buy the northwest skillet company carbon steel skillet:
Other Good Options
Carbon steel is going to provide the same heating performance no matter how much you spend on it. The only real difference is the thickness (gauge) of the pan: thicker pans will weigh more but retain heat better, while thinner pans will be lighter but their heat retention won't be as good.
There are a number of excellent carbon steel skillets on the market. In fact, it's hard to go wrong with any carbon steel skillet, as long as you get the gauge and style that you want.
Here are some other options we recommend:
Ballarini: Made in Italy, 1.6mm thick walls, reasonably priced. We may have chosen this as our favorite except that the sidewalls are very wide, leaving less flat cooking surface than many other brands. For example, the cooking surface on the 11" skillet is 7.75".
BK: Made in China by a Dutch company, 1.6mm walls, pre-seasoned, iron handle, curved, higher sidewalls than traditional carbon steel (similar to a standard nonstick skillet). This skillet gets great reviews and you won't regret buying it. Even though pre-seasoned, it comes with a protective wax coating that you need to remove before use.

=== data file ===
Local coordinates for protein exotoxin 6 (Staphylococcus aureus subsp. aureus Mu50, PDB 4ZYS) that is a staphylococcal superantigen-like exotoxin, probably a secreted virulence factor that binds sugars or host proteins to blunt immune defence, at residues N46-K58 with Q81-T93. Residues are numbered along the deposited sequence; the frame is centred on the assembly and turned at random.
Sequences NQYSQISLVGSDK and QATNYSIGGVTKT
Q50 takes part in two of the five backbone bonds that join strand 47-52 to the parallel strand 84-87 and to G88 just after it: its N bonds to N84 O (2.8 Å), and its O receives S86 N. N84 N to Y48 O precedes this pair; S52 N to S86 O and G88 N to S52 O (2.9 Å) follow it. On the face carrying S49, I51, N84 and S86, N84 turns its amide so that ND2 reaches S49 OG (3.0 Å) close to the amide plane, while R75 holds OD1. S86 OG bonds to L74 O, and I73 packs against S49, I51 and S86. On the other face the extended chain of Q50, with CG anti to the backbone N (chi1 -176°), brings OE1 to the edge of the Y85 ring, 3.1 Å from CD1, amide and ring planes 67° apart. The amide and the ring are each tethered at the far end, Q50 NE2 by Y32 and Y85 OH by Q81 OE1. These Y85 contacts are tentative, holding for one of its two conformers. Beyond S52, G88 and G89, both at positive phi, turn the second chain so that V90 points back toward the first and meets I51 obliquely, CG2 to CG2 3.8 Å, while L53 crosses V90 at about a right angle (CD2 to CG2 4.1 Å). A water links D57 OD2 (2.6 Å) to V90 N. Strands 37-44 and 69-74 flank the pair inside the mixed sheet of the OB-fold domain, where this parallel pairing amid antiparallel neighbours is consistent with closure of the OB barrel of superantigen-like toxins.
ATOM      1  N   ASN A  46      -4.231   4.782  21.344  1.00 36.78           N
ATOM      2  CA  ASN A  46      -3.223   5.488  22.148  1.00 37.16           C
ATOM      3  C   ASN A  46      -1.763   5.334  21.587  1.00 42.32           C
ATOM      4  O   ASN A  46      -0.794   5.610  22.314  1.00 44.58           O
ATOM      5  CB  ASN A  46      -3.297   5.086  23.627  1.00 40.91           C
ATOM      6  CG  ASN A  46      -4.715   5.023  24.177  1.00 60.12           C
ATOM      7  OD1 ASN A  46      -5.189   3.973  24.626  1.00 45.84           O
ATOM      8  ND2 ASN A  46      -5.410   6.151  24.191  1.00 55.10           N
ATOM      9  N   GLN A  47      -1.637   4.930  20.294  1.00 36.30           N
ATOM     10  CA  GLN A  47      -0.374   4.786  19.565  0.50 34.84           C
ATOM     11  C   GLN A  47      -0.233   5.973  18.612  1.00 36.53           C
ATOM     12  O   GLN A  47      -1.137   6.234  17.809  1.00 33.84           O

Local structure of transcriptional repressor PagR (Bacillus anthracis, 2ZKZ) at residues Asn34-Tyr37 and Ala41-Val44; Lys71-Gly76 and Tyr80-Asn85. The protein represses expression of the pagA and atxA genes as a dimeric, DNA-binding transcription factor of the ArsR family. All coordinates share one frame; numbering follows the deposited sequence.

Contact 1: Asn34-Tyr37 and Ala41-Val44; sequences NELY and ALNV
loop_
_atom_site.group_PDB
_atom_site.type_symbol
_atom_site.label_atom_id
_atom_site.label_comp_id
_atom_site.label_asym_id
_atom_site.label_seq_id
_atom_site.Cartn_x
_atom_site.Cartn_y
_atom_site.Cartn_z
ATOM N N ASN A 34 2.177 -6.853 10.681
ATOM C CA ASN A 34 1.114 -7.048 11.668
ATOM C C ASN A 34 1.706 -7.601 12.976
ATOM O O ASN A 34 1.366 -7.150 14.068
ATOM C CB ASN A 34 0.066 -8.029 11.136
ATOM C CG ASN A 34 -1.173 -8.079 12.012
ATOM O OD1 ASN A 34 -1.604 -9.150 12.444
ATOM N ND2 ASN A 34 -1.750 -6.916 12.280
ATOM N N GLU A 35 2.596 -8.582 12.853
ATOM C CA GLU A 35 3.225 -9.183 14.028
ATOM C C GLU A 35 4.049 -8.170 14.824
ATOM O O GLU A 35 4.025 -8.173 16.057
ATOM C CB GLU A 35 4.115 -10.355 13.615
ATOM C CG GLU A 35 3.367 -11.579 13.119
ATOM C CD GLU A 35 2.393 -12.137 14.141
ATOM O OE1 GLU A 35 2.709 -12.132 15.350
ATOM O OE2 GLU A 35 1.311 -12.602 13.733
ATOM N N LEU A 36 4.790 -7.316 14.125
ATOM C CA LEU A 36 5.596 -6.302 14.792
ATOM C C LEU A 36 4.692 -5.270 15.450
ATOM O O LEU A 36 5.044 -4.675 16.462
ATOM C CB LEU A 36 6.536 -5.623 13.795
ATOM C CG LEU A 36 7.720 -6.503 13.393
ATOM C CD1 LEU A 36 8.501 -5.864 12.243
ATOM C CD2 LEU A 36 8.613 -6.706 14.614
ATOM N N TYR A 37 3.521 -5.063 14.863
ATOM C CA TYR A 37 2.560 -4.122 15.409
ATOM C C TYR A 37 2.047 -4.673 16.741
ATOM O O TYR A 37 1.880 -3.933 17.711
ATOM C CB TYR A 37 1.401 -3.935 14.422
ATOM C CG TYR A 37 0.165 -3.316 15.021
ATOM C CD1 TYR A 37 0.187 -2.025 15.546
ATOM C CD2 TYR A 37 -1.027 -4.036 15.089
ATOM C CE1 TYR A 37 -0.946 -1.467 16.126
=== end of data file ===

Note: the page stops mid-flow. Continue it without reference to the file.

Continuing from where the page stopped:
de Buyer: Made in France, 3.2mm thick, traditional carbon steel shape. De Buyer carbon steel is built like a tank and will last forever. It's one of the heaviest brands available, so it will perform very close to cast iron. We didn't pick it because it's a little more expensive than Matfer, and the pans have three huge rivets that will collect gunk and are hard to clean around. But this is standard on most pans, so if you want the heaviest carbon steel you can find, de Buyer is the way to go.
Mauviel M'Steel: Made in France, 2mm thick walls, a little higher-priced than Matfer Bourgeat. Mauviel is our favorite brand of copper cookware, and the quality of their cookware is unsurpassed. They make a fairly wide line of carbon steel pans, including a wok, a curved sauté pan (we would call it a saucier), a paella pan, and a crepe pan. We prefer the Matfer-Bourgeat for its welded handle, slightly lower rise of the handle, and lower price. But if you want a 2mm thick skillet--which is a great all-around design, thick enough for good searing but not as heavy as the MB--Mauviel M'Steel is a great choice.
Merten & Storck: Made in China, pre-seasoned, 1.6mm thick walls, affordably priced. The design is very much like the BK skillet (same OEM?), that is, it looks very much like a standard nonstick skillet. Gets great reviews is probably a good quality skillet.
Why We Don't Recommend Made In, Misen, or Viking
Made In: Made In gets tons of positive press and a lot of people really love this brand. Their carbon steel--made in France, not the US--is good quality, but it's quite a bit more expensive than other French-made brands.